Endangered marsupials taught to shun toxic toads

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Australian scientists said Wednesday they had successfully taught an endangered marsupial to avoid eating toxic cane toads - a move they believe could help other at-risk species survive.

Sydney University ecologists said they had trained the northern quoll - a cat-sized marsupial - to suppress its instincts and refuse to eat the invasive amphibians, which are spreading across the country.

Big toads can be fatal to quolls if eaten whole. But the Sydney researchers were able to condition the marsupials to avoid eating them in the wild by feeding them very small toads tainted with a nauseating chemical.

Australia is beset by millions of cane toads, which carry a sac of venom on their heads toxic enough to kill snakes and crocodiles, and were introduced in the 1930s to control scarab beetles.

"It dawned on me that if we could teach northern quolls to associate sickness with cane toads, we might have a way of conserving them," researcher Jonathan Webb said.

The results, published in the British Ecological Society's Journal of Applied Ecology, showed that young quolls given the taste aversion treatment were more likely to associate the cane toad with feeling sick and avoid them.

The animals were tagged before being released into the wild and the researchers found that conditioned quolls survived up to five times longer than "toad-naive" quolls.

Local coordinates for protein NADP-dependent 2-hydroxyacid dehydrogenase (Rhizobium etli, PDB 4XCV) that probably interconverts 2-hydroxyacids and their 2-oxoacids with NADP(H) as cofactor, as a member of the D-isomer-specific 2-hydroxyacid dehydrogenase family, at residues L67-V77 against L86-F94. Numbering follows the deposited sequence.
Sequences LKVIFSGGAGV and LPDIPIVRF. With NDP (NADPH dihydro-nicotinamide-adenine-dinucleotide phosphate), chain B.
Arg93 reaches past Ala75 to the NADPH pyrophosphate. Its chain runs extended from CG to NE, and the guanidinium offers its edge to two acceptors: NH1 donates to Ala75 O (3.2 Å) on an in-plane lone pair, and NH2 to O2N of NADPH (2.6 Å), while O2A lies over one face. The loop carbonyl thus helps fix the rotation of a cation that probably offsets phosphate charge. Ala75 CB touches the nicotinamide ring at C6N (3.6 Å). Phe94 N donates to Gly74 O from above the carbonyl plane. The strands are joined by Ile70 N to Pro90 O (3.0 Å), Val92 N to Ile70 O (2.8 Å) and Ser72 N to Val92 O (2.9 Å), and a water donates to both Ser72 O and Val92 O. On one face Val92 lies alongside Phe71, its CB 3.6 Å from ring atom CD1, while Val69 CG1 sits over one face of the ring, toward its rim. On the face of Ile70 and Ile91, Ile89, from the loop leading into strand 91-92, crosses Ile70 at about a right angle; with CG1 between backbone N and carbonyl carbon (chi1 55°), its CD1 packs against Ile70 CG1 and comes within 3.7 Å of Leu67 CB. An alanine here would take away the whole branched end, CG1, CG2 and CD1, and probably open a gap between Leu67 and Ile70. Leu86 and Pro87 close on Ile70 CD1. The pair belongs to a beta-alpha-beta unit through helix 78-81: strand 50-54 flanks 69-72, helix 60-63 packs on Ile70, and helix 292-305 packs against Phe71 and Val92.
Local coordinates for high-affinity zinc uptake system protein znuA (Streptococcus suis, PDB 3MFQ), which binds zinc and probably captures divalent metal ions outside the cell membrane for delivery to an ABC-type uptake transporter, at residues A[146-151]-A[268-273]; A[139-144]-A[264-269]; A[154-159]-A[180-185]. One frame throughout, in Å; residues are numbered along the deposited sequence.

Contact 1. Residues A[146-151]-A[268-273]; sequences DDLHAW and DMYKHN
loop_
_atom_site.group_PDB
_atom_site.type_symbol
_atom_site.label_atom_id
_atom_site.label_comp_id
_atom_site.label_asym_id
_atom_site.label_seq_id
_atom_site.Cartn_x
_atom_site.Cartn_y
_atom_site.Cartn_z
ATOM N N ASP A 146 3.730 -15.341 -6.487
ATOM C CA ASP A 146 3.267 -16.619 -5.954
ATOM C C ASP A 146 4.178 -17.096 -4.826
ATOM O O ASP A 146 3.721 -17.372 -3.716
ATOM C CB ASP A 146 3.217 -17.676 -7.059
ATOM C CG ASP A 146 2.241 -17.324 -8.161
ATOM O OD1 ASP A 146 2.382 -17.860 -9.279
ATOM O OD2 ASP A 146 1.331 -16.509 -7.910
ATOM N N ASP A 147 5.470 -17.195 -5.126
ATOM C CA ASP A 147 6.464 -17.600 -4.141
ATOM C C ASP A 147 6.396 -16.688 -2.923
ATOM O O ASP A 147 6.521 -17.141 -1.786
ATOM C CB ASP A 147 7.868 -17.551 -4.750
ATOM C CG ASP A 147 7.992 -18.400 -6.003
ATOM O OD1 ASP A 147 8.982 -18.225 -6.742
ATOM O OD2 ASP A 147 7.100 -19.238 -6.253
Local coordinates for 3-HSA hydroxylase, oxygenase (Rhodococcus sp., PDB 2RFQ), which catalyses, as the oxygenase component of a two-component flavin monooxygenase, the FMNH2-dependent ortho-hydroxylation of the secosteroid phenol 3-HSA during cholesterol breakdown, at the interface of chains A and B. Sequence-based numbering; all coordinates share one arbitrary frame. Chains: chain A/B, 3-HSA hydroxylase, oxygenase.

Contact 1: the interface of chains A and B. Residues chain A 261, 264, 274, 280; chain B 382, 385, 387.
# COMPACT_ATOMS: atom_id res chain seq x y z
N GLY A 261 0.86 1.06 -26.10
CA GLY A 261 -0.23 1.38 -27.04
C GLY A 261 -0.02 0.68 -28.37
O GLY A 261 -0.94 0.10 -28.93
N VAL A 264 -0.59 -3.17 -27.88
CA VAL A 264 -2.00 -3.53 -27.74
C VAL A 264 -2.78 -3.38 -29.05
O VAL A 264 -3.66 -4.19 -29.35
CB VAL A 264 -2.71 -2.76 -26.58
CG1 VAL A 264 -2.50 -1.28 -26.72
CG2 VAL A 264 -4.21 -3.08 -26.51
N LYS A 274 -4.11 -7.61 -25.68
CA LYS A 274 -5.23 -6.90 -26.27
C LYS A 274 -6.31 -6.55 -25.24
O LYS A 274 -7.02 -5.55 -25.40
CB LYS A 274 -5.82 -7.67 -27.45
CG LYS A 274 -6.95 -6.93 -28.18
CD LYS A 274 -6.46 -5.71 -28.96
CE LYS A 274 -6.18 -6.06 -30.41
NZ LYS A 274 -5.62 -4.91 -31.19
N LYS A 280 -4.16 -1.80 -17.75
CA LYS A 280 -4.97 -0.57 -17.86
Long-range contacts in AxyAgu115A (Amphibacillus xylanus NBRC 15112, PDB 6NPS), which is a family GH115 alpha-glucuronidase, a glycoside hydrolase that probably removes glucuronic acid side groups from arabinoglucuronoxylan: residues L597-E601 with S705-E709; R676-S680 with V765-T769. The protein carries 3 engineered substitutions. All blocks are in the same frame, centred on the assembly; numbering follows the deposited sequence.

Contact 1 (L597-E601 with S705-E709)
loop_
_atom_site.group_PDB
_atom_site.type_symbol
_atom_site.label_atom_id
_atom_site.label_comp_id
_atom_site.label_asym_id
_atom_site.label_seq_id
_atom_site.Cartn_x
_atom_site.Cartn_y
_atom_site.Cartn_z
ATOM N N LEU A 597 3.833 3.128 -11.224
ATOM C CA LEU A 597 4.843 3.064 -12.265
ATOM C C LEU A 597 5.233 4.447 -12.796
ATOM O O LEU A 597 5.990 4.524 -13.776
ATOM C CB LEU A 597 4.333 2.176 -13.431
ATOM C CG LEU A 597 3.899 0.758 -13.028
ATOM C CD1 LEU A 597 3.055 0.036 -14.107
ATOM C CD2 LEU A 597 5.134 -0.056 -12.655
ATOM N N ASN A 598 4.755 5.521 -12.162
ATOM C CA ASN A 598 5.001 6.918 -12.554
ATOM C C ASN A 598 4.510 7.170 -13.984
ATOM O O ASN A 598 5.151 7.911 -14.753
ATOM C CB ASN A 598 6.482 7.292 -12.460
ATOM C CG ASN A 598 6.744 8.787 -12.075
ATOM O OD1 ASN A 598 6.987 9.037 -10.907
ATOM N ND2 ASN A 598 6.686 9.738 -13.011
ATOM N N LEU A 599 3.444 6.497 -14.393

"Our results show that this kind of approach works," Webb said.

"If you can teach a predator that cane toads make you sick, then that predator will leave them alone afterwards. As a result, animals like quolls can survive in the wild even in a toad-infested landscape."

The quoll is facing extinction in many parts of the country as the cane toad spreads into some of its last remaining habitats.

The researchers said the next challenge was to scale up their work to make a difference to wild populations of other endangered species that see the deadly toads as food, such as goannas and bluetongue lizards.

"First, we have to check that the aversion we create to cane toads is long-lasting," researcher Professor Rick Shine said.

"If it is, the next step is to refine our delivery methods - for example, perhaps wildlife agencies could aerially deploy 'toad baits' ahead of the cane toad invasion front to educate quolls to avoid attacking cane toads."